THQ Nordic releases 2-hour demo of surprise Gothic Remake prototype
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THQ Nordic has pulled a surprise rabbit out the hate with the launch of a Gothic Remake playable teaser, which is available to download and play right now on Steam.
As you can probably guess from the title, the Gothic Playable Teaser is a full overhaul of the original Gothic, a Germanic fantasy title which originally came to PC all the way back in 2001. It laid a blueprint which would eventually give rise to ELEX and Risen but it was always the rough and ready Gothic franchise which has garnered the most esteem.
The premise of Gothic Remake is pretty simple. THQ Nordic are experimenting with taking that old, obtuse, and often uncompromising game, and re-imagining it two decades later in Unreal Engine 4. The changes are just intended to be visual either, including a dramatically overhauled combat system and reworked quest design.
One of the big things to be aware of is the original developer, Piranha Bytes, has nothing to do with this new project. Second to that, full production of Gothic Remake will only go ahead if the community demands it based on the prototype.
As for how you can get your mitts on it, the Gothic Remake prototype is a 2-hour long demo available to anyone who already owns a Piranha Bytes game. This includes any game from the Gothic or Risen trilogies, and Elex. We’d imagine most PC RPG fans have at least one of these games sitting in their library but, if you don’t, picking one of them up will grant you immediate access to the prototype.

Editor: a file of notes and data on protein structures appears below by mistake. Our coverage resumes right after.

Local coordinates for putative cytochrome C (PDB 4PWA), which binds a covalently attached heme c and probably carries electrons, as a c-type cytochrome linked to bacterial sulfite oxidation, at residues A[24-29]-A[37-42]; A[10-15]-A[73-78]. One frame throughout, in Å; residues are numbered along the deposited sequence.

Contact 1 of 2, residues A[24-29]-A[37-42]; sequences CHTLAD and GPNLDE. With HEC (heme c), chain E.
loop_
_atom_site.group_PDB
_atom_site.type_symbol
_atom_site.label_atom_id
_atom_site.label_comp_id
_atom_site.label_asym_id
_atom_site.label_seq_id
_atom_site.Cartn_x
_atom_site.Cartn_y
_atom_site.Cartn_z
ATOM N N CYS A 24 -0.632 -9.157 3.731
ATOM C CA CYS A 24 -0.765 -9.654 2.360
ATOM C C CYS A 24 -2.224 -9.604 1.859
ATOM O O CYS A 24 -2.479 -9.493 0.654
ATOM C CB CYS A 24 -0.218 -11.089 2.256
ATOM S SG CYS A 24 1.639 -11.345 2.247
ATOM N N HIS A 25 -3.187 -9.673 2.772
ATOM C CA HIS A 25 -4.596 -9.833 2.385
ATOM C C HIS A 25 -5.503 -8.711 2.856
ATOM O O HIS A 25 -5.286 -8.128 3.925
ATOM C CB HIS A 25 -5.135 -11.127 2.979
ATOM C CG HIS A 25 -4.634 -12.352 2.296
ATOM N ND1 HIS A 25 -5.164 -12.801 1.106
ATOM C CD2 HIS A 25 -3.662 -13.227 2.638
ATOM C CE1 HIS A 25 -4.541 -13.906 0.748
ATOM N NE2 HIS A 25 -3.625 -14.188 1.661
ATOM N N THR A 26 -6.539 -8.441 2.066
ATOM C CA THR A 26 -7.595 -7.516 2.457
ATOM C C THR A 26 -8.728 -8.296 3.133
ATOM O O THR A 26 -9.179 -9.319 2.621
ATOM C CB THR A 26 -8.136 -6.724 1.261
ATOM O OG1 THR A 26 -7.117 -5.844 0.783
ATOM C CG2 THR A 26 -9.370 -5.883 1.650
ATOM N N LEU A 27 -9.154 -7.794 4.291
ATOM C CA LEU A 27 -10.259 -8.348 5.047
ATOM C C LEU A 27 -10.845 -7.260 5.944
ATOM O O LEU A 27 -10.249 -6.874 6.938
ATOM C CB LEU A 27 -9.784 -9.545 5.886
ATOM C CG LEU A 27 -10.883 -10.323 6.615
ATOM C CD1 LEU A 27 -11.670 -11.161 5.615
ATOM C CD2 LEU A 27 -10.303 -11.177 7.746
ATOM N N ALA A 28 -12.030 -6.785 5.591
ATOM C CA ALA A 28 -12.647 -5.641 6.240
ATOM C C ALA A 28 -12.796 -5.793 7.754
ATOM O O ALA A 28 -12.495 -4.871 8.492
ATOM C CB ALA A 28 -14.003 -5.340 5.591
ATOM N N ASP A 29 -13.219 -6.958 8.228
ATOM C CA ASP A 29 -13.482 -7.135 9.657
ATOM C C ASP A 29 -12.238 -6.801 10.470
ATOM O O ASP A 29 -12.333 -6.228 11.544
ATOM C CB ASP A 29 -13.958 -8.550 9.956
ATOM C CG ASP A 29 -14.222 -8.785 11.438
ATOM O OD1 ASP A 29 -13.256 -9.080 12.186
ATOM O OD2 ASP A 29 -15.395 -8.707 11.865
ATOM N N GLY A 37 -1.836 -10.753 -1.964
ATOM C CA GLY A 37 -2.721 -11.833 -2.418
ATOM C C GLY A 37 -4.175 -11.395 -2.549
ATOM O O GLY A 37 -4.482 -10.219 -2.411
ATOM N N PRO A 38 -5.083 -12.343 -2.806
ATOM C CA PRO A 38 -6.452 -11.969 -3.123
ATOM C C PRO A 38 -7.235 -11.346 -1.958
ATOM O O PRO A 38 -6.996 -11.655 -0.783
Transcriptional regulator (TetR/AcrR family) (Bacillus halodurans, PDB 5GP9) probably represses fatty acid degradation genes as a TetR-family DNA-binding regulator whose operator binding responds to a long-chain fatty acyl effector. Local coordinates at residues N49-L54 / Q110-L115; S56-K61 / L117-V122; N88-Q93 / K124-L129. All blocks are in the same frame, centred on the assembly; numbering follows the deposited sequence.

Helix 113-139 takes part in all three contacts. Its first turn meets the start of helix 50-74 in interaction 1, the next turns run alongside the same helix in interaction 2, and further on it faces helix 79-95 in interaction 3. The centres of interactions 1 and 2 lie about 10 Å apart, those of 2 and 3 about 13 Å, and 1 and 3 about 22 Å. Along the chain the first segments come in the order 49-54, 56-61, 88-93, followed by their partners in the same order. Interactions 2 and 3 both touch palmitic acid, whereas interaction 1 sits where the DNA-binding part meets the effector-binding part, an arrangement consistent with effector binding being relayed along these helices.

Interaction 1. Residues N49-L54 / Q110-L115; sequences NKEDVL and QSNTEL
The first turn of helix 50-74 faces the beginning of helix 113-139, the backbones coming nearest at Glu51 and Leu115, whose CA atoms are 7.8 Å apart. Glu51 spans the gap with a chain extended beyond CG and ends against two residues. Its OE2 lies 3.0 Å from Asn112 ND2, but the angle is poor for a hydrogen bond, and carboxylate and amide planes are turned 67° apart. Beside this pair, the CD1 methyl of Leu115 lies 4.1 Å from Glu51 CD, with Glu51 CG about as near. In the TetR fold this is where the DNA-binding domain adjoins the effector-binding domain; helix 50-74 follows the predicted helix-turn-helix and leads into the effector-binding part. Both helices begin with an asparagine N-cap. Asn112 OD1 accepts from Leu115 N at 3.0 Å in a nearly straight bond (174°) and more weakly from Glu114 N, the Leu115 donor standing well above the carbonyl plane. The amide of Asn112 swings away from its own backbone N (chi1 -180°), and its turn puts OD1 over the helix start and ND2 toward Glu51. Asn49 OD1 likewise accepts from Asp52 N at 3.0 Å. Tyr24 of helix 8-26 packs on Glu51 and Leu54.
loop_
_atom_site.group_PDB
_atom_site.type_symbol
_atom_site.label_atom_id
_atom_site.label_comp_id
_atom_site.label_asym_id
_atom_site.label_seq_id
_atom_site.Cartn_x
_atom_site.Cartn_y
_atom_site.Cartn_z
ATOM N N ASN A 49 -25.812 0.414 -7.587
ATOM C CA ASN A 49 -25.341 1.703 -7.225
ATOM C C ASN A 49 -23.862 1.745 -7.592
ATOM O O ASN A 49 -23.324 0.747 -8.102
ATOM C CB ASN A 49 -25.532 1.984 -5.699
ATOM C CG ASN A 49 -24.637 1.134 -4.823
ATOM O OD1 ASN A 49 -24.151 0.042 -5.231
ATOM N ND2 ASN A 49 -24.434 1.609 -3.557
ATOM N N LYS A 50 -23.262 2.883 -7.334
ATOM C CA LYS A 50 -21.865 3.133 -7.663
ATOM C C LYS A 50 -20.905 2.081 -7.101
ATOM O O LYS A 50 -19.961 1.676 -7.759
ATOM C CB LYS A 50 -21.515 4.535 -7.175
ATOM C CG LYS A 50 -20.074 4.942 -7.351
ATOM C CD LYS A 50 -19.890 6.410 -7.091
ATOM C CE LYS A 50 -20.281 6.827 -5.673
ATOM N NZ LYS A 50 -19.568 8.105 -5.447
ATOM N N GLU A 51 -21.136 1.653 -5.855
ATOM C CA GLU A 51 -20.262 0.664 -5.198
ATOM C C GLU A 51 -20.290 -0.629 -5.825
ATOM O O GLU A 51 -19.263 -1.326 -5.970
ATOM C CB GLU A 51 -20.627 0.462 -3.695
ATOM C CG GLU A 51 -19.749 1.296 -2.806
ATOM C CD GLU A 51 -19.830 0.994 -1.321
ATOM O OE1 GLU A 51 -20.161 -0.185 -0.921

The Gothic franchise is probably the archetypal cult classic. It’s never really kicked on either critically or commercially but it’s an old-school role-playing franchise which has picked up an ardent group of fans. In many ways its lack of hand holding flies in the face of modern game design, and it’s the sort of reason why its fans fell in love with it in the first place.
It’s going to be interesting to see how THQ Nordic hopes to marry up what the series’ fans love with what’s, sadly, probably necessary to expand its audience to something more mainstream.
Has anyone had a play with the Gothic prototype yet, what do you make of it? Do you think it should remain pure to the original, or is some modernisation desperately needed? Let us know!